University of Hawaii Responds to State Auditor's Report on UH FoundationUniversity of Hawaiʻi
Associate Vice President
Kristen Bonilla, (808) 956-5039
Public Information Officer
The State of Hawaiʻi Office of the Auditor recently released a report entitled "Audit of the University of Hawaiʻi Contract with the University of Hawaiʻi Foundation."
"This auditor‘s report relates to events that took place prior to 2003, but it does validate the current Board of Regents‘ perspective that the contract between the university and the Foundation is inadequate in that it neither protects the university‘s interests nor holds the Foundation accountable to the university," said Kitty Lagareta, vice chair of the UH Board of Regents. "The current BOR has been criticized for requiring more accountability from the Foundation and for declining to approve the latest contract with the Foundation. We believe that our issues and concerns have been validated by the state auditor‘s report."
"As it applies to the University of Hawaiʻi, the report provides valuable insight since the university is currently finalizing its Amended and Restated Service Agreement with the UH Foundation," said UH Chief of Staff Sam Callejo.
However, the university does not agree with all findings of the report, and submitted a response to that effect to the State Auditor.
The report raised questions about the specificity of contractual provisions between the university and the Foundation and about the relationship between the contract and a companion Memorandum of Understanding which was originally executed in 1997. It also questioned whether the contract between the university and the Foundation was negotiated and processed outside the university‘s procurement process. The report also raised concerns over the Foundation‘s relationship with the university, stating the operations of the Foundation were intertwined with the university.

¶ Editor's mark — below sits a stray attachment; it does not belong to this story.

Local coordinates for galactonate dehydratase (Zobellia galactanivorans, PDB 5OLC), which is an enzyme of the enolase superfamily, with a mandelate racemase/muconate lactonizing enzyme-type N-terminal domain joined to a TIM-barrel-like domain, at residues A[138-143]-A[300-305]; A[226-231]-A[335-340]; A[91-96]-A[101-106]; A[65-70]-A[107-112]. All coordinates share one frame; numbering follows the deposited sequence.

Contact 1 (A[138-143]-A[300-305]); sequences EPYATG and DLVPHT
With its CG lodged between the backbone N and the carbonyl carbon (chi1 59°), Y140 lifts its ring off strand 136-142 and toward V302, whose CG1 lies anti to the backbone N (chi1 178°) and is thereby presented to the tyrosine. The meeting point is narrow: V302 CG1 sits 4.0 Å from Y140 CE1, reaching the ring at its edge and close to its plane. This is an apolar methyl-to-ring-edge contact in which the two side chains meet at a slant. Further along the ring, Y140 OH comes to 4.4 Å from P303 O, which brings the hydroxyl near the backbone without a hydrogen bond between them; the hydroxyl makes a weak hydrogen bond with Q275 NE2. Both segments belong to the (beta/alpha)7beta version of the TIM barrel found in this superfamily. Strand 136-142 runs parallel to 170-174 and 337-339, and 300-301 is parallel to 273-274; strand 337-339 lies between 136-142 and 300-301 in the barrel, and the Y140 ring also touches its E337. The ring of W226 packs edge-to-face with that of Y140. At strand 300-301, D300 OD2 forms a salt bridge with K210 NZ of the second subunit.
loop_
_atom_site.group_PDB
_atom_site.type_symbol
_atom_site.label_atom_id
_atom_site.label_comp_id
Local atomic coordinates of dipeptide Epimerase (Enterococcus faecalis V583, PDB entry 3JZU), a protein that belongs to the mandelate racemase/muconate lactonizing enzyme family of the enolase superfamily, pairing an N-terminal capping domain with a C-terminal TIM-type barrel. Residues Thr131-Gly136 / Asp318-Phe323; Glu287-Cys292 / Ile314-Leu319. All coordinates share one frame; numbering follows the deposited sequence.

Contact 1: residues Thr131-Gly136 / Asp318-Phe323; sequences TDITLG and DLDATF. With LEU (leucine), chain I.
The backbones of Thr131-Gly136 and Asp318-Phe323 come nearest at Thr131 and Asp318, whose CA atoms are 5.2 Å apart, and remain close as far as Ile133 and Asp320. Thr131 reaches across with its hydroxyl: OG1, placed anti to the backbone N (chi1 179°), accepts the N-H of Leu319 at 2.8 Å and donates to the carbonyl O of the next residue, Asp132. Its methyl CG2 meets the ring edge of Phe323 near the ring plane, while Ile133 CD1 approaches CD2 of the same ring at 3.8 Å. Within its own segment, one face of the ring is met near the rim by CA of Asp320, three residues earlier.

In its response, the university clarified the design and purposes of the two pertinent documents, the contract between the university and the Foundation and the Memorandum of Understanding. The university also observed that the contract for services with the Foundation is statutorily exempt from the requirements of the state procurement code, and the contract did not fall within the requirements of a sole source procurement as alleged in the auditor‘s report.
The university argued that the Foundation operations are not intertwined with the university as it employs its own staff, has its own management structure, and has its own governing board, which is legally separate from the governing board for the university.
"The university continues to work diligently towards finalizing the amended and restated contract with the Foundation to provide better oversight of the Foundation and to require more detailed and complete reports. The university shares the goal of insuring the citizens of Hawaiʻi that the financial resources of the university, be they public dollars or private funds, are used wisely and appropriately," said Callejo.